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Category Archives: Chasing Humanity

Dealing with disability in fiction

Got this image from 'silver collection'

Got this image from ‘silver collection

One of my main characters (Justin) is disabled and I’m finding that this provides an interesting challenge for an able-bodied writer like myself. To write about a disabled person’s life, even in the third person can be tricky but one of the key issues I try to keep in mind is the difference in the capacity for movement that any individual might display from one day to the next.

Though the nature of my character’s disability is quite complex (and it would reveal a lot of the plot of my book if I discussed it here), I can at least touch on the basics. His movement is limited by degrees. I’ve purposely decided not to give him a fixed and unchanging degree of movement, this is for a number of reasons but primary among them is realism. From my experience, when I think of people with disabilities and incapacities that I’ve known, or that I currently know, I’ve seen a surprising fluctuation in both in their capacity for movement and level of discomfort from one day to the next. For example, someone with enduring back problems may have fairly fluid movement one day, only to stiffen up in pain the next.

I want my characters to feel real, I want Justin to be able to surprise himself in the heroics he can achieve, just as much as any hero I write. For this I need adrenaline to be able to help him when he needs it but I also want to point out the increased pain and discomfort which may plague him in the aftermath. If I just decided that he can only move so quickly, or that he can only endure so much then I’m putting limits on his character that I wouldn’t put on an able-bodied character. In fiction your heroes need to be able to surprise the reader in the deeds they can perform. If I were to limit any character in a fixed way it would detract from that, and worse still, it would exclude the character from the standard behaviours expected of a hero/ine.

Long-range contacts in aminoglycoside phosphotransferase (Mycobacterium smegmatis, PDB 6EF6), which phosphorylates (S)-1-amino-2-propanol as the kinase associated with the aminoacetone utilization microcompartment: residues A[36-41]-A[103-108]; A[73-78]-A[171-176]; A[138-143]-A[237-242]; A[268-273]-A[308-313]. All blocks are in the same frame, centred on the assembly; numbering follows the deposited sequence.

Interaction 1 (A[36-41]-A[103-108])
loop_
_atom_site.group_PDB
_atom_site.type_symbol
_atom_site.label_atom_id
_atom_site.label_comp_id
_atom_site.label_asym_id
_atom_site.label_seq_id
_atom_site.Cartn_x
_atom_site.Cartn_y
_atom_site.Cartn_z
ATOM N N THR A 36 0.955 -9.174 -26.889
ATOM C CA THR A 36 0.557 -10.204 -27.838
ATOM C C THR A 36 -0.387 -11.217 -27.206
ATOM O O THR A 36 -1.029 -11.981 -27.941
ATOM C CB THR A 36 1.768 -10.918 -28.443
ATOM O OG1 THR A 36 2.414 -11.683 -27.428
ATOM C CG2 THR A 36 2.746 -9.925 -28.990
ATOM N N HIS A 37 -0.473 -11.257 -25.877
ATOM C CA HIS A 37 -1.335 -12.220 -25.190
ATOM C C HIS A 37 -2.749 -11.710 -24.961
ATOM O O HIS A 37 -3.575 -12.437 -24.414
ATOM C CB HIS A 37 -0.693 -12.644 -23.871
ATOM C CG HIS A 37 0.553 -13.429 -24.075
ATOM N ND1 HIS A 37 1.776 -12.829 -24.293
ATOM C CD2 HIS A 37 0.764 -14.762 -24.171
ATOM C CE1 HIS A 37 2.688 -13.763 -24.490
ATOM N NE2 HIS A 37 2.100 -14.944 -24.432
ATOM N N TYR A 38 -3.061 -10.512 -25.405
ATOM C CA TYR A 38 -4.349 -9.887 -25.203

All of my character’s difficulties are physical (in a general sense), in terms of his mental capacities they’re around average, though Justin is very wise. I imagine the formulation of their character would take a very different form for a character with a mental disability or one who suffers from mental illness. I’d be very interested to hear any other writers’ takes on this. Have you written a disabled character before? How did you deal with their limits? What form did their character development take? Are you disabled yourself, if so are there any aspects of your life/experience that you feel should be present in the characterisation of a fictional character with a disability? As always thanks for reading and I hope to hear from you either here or over on twitter, All the best, John

 

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Long term romance or teen crush?

Romeo-meets-Juliet-in-the-1996-filmWhat to choose? What to choose? In basically all three of the books I’m working on at the moment I have a main character who (at least during the book’s opening) is a teenager. But what am I to do about romantic entanglements? You can’t miss this element out when writing a teen character without them looking a little robotic (I did try) so I need to include a romantic partner/love interest for my character to feel real. That part isn’t really a problem as simply exploring the differences between the two characters seems to help me to open out my main character’s personality with the use of a foil.